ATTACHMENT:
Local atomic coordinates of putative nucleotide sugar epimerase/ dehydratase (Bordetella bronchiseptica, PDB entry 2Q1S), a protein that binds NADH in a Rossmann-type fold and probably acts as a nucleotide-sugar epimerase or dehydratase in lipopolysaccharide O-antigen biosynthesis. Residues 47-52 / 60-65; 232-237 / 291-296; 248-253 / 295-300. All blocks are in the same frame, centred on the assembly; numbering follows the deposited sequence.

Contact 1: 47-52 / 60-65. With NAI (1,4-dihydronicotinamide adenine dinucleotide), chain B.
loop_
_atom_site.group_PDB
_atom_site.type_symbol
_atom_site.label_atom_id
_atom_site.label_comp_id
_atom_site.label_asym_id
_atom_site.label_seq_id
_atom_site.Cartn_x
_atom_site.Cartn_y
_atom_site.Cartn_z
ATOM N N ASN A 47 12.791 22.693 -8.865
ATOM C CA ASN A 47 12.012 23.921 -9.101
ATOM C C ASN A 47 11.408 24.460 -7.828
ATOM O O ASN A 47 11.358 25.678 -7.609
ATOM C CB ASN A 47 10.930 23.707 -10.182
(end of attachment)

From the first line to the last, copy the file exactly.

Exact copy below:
Local atomic coordinates of putative nucleotide sugar epimerase/ dehydratase (Bordetella bronchiseptica, PDB entry 2Q1S), a protein that binds NADH in a Rossmann-type fold and probably acts as a nucleotide-sugar epimerase or dehydratase in lipopolysaccharide O-antigen biosynthesis. Residues 47-52 / 60-65; 232-237 / 291-296; 248-253 / 295-300. All blocks are in the same frame, centred on the assembly; numbering follows the deposited sequence.

Contact 1: 47-52 / 60-65. With NAI (1,4-dihydronicotinamide adenine dinucleotide), chain B.
loop_
_atom_site.group_PDB
_atom_site.type_symbol
_atom_site.label_atom_id
_atom_site.label_comp_id
_atom_site.label_asym_id
_atom_site.label_seq_id
_atom_site.Cartn_x
_atom_site.Cartn_y
_atom_site.Cartn_z
ATOM N N ASN A 47 12.791 22.693 -8.865
ATOM C CA ASN A 47 12.012 23.921 -9.101
ATOM C C ASN A 47 11.408 24.460 -7.828
ATOM O O ASN A 47 11.358 25.678 -7.609
ATOM C CB ASN A 47 10.930 23.707 -10.182